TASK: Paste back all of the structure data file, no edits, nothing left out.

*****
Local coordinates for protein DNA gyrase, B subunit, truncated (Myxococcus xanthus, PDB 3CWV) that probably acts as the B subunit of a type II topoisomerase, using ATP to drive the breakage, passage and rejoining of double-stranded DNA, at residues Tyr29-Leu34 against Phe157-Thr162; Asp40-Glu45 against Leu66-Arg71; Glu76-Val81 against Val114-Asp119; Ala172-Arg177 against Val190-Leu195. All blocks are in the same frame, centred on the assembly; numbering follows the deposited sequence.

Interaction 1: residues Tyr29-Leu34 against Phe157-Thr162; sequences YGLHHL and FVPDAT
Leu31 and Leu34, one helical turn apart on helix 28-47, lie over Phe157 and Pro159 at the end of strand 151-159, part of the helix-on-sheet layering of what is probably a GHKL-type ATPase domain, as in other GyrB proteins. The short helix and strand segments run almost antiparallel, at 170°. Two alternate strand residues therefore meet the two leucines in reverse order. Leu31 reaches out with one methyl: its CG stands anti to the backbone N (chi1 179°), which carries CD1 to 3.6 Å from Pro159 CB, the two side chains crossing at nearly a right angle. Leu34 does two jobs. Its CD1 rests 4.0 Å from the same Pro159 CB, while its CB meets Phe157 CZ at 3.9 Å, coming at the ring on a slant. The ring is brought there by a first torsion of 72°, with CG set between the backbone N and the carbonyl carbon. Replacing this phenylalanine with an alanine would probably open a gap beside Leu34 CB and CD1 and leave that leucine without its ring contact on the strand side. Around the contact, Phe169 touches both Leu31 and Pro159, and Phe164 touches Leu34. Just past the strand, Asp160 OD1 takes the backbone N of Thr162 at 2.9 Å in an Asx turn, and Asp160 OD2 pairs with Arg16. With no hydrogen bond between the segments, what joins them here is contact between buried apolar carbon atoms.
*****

Local coordinates for protein DNA gyrase, B subunit, truncated (Myxococcus xanthus, PDB 3CWV) that probably acts as the B subunit of a type II topoisomerase, using ATP to drive the breakage, passage and rejoining of double-stranded DNA, at residues Tyr29-Leu34 against Phe157-Thr162; Asp40-Glu45 against Leu66-Arg71; Glu76-Val81 against Val114-Asp119; Ala172-Arg177 against Val190-Leu195. All blocks are in the same frame, centred on the assembly; numbering follows the deposited sequence.

Interaction 1: residues Tyr29-Leu34 against Phe157-Thr162; sequences YGLHHL and FVPDAT
Leu31 and Leu34, one helical turn apart on helix 28-47, lie over Phe157 and Pro159 at the end of strand 151-159, part of the helix-on-sheet layering of what is probably a GHKL-type ATPase domain, as in other GyrB proteins. The short helix and strand segments run almost antiparallel, at 170°. Two alternate strand residues therefore meet the two leucines in reverse order. Leu31 reaches out with one methyl: its CG stands anti to the backbone N (chi1 179°), which carries CD1 to 3.6 Å from Pro159 CB, the two side chains crossing at nearly a right angle. Leu34 does two jobs. Its CD1 rests 4.0 Å from the same Pro159 CB, while its CB meets Phe157 CZ at 3.9 Å, coming at the ring on a slant. The ring is brought there by a first torsion of 72°, with CG set between the backbone N and the carbonyl carbon. Replacing this phenylalanine with an alanine would probably open a gap beside Leu34 CB and CD1 and leave that leucine without its ring contact on the strand side. Around the contact, Phe169 touches both Leu31 and Pro159, and Phe164 touches Leu34. Just past the strand, Asp160 OD1 takes the backbone N of Thr162 at 2.9 Å in an Asx turn, and Asp160 OD2 pairs with Arg16. With no hydrogen bond between the segments, what joins them here is contact between buried apolar carbon atoms.